Tony: 17:52 In other words, if, if it takes a lot of marketing and promotion in order to get people to show up, you might have a problem because great events, great events are so compelling, they’re so attractive to people that you just get the word out and not only are people going to be there, they’re going to want to invite their friends to be there as well, and so if you think you need a lot of marketing, a lot of promotions to be successful, that may be an indication that you shouldn’t be doing the event because it’s not healthy. Another item here is healthy events should only be scheduled again if they’ve accomplished their primary purpose, their win, and again, I would argue that every event that we do at the church should be helping people take a next step toward Christ. It should in some way be encouraging movement in people’s lives spiritually, relationally, emotionally.
Tony: 18:51 We want to encourage that type of movement. So is the event helping us with that and then finally given the priority of the discipleship path, which includes things like attending Sunday services and connecting in biblical community and serving other people and building relationships with people outside the church and outside the faith. I think a big question, and these are all kind of related, but a big question is, does this event encourage those next steps that we want people to take? So those are some specifics. Again, we’ll we’ll include in the show notes a full or detailed checklists that you can use, but I love your thought, Amy. Let’s just pick one to start with. Pick one event that’s coming up or one event that we recently held and let’s put it against all these filters and just ask ourselves, is this a healthy event or not? And my hope is that type of process as you use that filtering across all the events on your calendar will help you land on those one, two, or three events that are really gonna help people move forward in their faith.
Amy: 19:59 And I think it was your fifth point on there that if churches just did that one, it would start to create a great shift, which is name the purpose. Hold the event, evaluate against that purpose, and then decide if you’re ever going to do it again. If we just did that. We do our own screening.
Tony: 20:18 I love that. Yeah, you’re, you’re very right. Amy. That’s very good.
Amy: 20:21 All right. Any hate to ask any final thoughts?
Tony: 20:26 Alright. So I’m going to try not to be cynical in my response here. Are you good with that? Yeah. Here’s the deal. Sometimes I think churches throw events on the calendar thinking these will help them reach people outside the church and outside the faith because, because their weekend services are not friendly to unbelievers. And so what I want to encourage you to do is number one before you look at your event strategy, that you step back and look at your strategy for designing weekend services and make sure that your weekend services are both designed for believers and unbelievers. And my guess is if we begin to design, weekend worship experiences with that in mind, it might shift our need than to have these other events on our calendar that churches tend to offer because their weekend services are not invitable events for people that are outside the church and outside the faith. Do you want to add anything to that, Amy?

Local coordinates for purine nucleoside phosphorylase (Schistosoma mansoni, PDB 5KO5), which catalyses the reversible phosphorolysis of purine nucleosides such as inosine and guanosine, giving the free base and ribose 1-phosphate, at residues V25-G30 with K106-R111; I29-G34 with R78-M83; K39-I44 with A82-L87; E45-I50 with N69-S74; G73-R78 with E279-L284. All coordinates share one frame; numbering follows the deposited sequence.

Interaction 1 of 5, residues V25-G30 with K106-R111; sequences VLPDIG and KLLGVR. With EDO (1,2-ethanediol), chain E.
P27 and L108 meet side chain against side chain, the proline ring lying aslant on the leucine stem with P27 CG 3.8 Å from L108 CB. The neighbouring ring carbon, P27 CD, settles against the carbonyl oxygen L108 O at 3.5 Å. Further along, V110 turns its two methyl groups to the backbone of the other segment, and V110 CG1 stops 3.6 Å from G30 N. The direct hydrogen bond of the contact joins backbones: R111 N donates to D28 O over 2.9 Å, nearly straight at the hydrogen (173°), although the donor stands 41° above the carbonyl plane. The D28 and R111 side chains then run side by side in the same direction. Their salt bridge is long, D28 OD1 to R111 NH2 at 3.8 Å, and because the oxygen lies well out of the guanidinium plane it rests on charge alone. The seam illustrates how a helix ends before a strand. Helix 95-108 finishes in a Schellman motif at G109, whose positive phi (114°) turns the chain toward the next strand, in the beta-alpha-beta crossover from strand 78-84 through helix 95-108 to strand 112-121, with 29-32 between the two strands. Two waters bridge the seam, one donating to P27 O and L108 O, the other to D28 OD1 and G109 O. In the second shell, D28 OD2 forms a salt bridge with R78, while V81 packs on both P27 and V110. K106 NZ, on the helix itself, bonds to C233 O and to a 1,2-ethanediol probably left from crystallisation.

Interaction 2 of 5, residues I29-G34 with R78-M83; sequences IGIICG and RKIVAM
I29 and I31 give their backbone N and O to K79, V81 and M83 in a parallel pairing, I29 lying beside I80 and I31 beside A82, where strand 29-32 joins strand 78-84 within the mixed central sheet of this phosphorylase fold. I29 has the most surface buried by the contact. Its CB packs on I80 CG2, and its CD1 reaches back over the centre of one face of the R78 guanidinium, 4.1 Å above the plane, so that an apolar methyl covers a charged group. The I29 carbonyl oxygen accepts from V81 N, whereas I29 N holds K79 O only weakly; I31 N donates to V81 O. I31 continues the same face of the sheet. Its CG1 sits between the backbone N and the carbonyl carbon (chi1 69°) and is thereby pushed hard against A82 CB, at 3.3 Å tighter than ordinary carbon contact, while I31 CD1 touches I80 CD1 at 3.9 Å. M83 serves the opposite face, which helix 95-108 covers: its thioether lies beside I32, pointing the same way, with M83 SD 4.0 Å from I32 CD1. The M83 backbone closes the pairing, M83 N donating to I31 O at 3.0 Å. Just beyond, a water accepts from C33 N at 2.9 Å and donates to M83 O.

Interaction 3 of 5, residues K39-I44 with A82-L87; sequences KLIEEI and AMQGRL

Amy: 21:32 Well, I think you just reframed it, which is our weekend service is a strategy to accomplish something. It’s an event that we hold every week. So I think what I heard you say is what’s the purpose of the weekend, the weekend, and then evaluated against that purpose. Now you’re probably going to do it again, right? Because that’s what we do. But you’re going to have to do it better to get the results you want.
Tony: 21:54 That’s right. And then related to this we’re reopening the leading and unstuck church course. And in that course there are two sessions I would encourage church leaders to lean into. The first is related to the church’s mission field. And I think for churches to get a handle not only on events that they’re doing, but also then this related conversation with their weekend services, you have to have a good understanding of your mission field and in the course, the online course leading an unstuck church, one of one of the modules that we offer, one of the 12 modules is specifically related to defining your mission field. And I think that’s critical for churches to really address this topic well. The second module though that I would call your attention to is specifically on creating compelling weekend services. And again, as I just alluded to, I really believe if churches had compelling weekend services, it would change how they approach events that also get on their ministry calendars.
Amy: 23:05 That’s Great Tony. Well thank you tony and thanks to our listeners, I know we covered a lot of ground today and I’m going to provide you with that link that Tony mentioned where you can get the show notes. So you just go to the unstuck church.com/episode63 and you can get all the show notes and thanks for listening. As always, you can learn more about how the unstuck group helps churches get email@example.com.